I’ve never considered myself a helicopter parent. I don’t step in and force kids to play with my 8-year-old daughter so that she doesn’t feel left out. I don’t insist that my 5-year-old only participate in games in which “everyone’s a winner.” But when it comes to my children’s teachers at school, I admit I can hover with the best of them. I wonder about her credentials. Is she pushing my fragile babies a bit too hard — or not hard enough? Will she be offended if I send her 15 notes in one month (just to share a few of my ideas about education)? Will she understand all the nuances of my kids’ sweet and quirky personalities?
Parents like me can be a nightmare for teachers. But there is still hope for us, according to Beverly Pouncy, a counselor at Alex W. Spence Middle School in Dallas who has worked as an elementary counselor mentor. Pouncy says “overparenting” — constantly questioning the teacher’s methods, offering “suggestions” and interfering with lesson plans — can not only create a tense relationship between parents and school personnel that could carry on for the duration of the child’s time at the school, but it can also impede the child’s ability to succeed on her own. Read on to learn why parents like me should stop hovering and work with our children’s teachers to help our kids excel at school.
Choices and Consequences
Pouncy says children flourish when they are allowed to make choices and experience the school environment on their own.
“When you’re overprotective with your own child, you’re taking the independence away, instilling some self-doubt and allowing him to see that he can’t do things on his own,” she asserts. “You want your child to be resilient, and if you’re there to pick up after every failure, that’s not teaching them to be resilient.”
Students who are seen being coddled by their parents could also suffer consequences with their peers, from teasing to ostracism; suffer from stress because of their parents’ high expectations; or, says D’Nelle Lyons, a teacher in the Richardson ISD, leave school without the necessary problem-solving skills.
“Kids are not problem solvers; parents are in there solving their problems for them,” she says. “Kids are afraid of failure because they’ve never been allowed to fail. Kids need to know that they can fail and they can find different routes to take. When there’s a problem, that’s when you get creative. [Helicopter parents are] not allowing them to do that.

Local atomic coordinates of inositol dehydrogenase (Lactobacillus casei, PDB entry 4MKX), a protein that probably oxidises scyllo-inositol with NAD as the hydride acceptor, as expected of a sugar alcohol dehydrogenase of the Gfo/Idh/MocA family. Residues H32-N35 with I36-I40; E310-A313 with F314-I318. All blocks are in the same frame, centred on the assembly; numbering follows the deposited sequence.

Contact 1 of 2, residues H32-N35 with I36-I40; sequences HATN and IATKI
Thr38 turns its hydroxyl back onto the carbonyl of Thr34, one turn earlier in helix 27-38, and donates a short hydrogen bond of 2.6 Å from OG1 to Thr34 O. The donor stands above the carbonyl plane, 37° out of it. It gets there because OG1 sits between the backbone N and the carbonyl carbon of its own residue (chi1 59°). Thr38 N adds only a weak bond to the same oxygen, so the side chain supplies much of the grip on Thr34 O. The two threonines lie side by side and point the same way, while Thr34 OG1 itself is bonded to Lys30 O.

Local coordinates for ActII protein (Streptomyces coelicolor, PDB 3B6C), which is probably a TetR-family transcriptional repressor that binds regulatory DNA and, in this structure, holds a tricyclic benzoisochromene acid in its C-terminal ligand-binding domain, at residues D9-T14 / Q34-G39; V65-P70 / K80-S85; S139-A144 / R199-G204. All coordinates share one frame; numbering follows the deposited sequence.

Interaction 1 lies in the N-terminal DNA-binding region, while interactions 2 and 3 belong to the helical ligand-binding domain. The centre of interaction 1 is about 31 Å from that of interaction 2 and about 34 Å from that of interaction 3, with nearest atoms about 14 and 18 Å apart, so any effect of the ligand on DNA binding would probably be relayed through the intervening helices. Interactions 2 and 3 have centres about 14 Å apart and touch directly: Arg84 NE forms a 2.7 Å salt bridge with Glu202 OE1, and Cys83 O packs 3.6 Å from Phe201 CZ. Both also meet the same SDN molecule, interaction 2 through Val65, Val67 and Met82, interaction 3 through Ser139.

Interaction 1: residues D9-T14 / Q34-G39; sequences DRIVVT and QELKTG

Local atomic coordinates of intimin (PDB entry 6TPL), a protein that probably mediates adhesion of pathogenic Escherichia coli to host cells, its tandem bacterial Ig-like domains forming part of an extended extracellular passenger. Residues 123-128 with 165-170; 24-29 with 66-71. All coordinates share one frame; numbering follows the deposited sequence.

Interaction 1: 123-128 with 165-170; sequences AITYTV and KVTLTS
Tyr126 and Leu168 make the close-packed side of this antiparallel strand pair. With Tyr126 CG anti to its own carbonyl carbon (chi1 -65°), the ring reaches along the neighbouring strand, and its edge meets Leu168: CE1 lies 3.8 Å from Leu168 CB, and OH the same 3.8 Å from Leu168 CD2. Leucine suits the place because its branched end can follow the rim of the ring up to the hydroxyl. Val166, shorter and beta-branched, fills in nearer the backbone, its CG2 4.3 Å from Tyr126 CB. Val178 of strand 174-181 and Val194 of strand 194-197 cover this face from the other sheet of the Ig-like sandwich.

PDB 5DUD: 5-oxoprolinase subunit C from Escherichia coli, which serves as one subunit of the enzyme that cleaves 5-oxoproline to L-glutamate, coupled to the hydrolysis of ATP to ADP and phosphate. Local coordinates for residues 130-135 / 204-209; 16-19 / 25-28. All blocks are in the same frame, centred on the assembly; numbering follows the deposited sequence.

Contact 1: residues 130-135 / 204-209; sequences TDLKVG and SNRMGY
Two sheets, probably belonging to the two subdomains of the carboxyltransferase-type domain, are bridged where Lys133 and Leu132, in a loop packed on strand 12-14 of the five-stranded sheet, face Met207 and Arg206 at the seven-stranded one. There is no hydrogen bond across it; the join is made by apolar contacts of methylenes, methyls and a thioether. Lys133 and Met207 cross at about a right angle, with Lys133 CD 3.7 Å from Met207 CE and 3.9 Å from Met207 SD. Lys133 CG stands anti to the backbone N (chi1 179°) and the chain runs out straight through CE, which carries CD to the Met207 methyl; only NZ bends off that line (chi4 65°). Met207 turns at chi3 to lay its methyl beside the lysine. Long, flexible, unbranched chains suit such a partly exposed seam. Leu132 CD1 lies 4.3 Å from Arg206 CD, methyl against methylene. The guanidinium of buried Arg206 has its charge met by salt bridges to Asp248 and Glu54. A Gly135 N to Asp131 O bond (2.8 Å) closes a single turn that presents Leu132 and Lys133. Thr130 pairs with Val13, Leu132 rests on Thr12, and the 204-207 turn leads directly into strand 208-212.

“Kids need to learn to fix their own problems,” she says. “Parents need to give support, but kids need to do the work.”
When There’s a Problem
Parents who find that they have recurring problems with their child’s teacher should try talking to the teacher before going to campus administrators.
“Parents should have a list of concerns written down,” Pouncy says. “Sometimes they come in and have so much that they want to say and when they leave, they say, ‘Oh I should have asked this!’ List your concerns.”
If the parent and teacher aren’t able to work out their differences, the district encourages a parent-teacher conference with the principal and school counselor in attendance.
“This way you’ll be able to see the whole picture,” she says. “When a parent is really upset and angry, we encourage the teacher to keep their calm. Address the problem and do it quickly. Moving the child is usually the last thing you want to do.”
Start the Year Off Right
Pouncy says parents should lay the groundwork for a positive teacher-parent relationship at the very beginning of the school year.
“Start off with parent meetings first,” she says. “This will help parents to establish their needs. A lot of parents come to school and feel inadequate and have a fear that they won’t be able to communicate with their child’s teacher. The whole staff tries to set a positive attitude so the parents feel welcome in the school.”
But keep in mind, Pouncy says: Make an appointment with your child’s teacher rather than showing up unannounced.
“Get to know the teacher, but set up a timeframe to meet,” she says. “Parents need to understand that teachers have a set schedule and are really busy.”
Sending an e-mail greeting to your child’s teacher at the start of the school year is another good way to introduce yourself, says Lyons.
Pouncy says parents who need help or advice as their children enter the school system should take advantage of their school’s counselors. Dallas ISD offers individual and group counseling for issues such as divorce, grief, social confidence building and academic concerns, she details. Parents must remember, Pouncy says, that the school system is on their side — and their child’s side.
“It’s a supportive, positive system that is there to work with the child,” she says. “The parent and teacher should work together as a team for the child’s best interest.”